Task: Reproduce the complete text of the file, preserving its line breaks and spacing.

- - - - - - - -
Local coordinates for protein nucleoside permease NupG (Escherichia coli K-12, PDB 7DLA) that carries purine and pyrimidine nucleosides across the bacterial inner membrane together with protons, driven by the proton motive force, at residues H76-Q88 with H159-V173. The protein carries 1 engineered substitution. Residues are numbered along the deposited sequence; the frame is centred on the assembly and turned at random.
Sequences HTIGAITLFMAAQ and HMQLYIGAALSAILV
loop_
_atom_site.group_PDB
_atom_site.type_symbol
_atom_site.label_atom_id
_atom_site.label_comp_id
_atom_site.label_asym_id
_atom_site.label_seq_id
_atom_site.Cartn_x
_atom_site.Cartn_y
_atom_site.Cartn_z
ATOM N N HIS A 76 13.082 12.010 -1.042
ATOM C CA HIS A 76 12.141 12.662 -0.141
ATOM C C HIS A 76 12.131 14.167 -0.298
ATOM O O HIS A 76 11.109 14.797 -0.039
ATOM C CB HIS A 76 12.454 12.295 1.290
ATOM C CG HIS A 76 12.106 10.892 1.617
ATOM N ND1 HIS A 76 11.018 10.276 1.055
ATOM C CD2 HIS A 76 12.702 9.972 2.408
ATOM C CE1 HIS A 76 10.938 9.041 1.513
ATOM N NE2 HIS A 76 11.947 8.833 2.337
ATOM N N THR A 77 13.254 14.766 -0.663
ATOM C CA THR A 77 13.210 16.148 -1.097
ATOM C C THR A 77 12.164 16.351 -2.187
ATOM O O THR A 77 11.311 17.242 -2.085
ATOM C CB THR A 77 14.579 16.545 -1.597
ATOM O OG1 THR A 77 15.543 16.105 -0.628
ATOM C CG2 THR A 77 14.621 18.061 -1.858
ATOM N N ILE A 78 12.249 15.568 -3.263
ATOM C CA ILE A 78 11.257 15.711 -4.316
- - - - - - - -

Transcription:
Local coordinates for protein nucleoside permease NupG (Escherichia coli K-12, PDB 7DLA) that carries purine and pyrimidine nucleosides across the bacterial inner membrane together with protons, driven by the proton motive force, at residues H76-Q88 with H159-V173. The protein carries 1 engineered substitution. Residues are numbered along the deposited sequence; the frame is centred on the assembly and turned at random.
Sequences HTIGAITLFMAAQ and HMQLYIGAALSAILV
loop_
_atom_site.group_PDB
_atom_site.type_symbol
_atom_site.label_atom_id
_atom_site.label_comp_id
_atom_site.label_asym_id
_atom_site.label_seq_id
_atom_site.Cartn_x
_atom_site.Cartn_y
_atom_site.Cartn_z
ATOM N N HIS A 76 13.082 12.010 -1.042
ATOM C CA HIS A 76 12.141 12.662 -0.141
ATOM C C HIS A 76 12.131 14.167 -0.298
ATOM O O HIS A 76 11.109 14.797 -0.039
ATOM C CB HIS A 76 12.454 12.295 1.290
ATOM C CG HIS A 76 12.106 10.892 1.617
ATOM N ND1 HIS A 76 11.018 10.276 1.055
ATOM C CD2 HIS A 76 12.702 9.972 2.408
ATOM C CE1 HIS A 76 10.938 9.041 1.513
ATOM N NE2 HIS A 76 11.947 8.833 2.337
ATOM N N THR A 77 13.254 14.766 -0.663
ATOM C CA THR A 77 13.210 16.148 -1.097
ATOM C C THR A 77 12.164 16.351 -2.187
ATOM O O THR A 77 11.311 17.242 -2.085
ATOM C CB THR A 77 14.579 16.545 -1.597
ATOM O OG1 THR A 77 15.543 16.105 -0.628
ATOM C CG2 THR A 77 14.621 18.061 -1.858
ATOM N N ILE A 78 12.249 15.568 -3.263
ATOM C CA ILE A 78 11.257 15.711 -4.316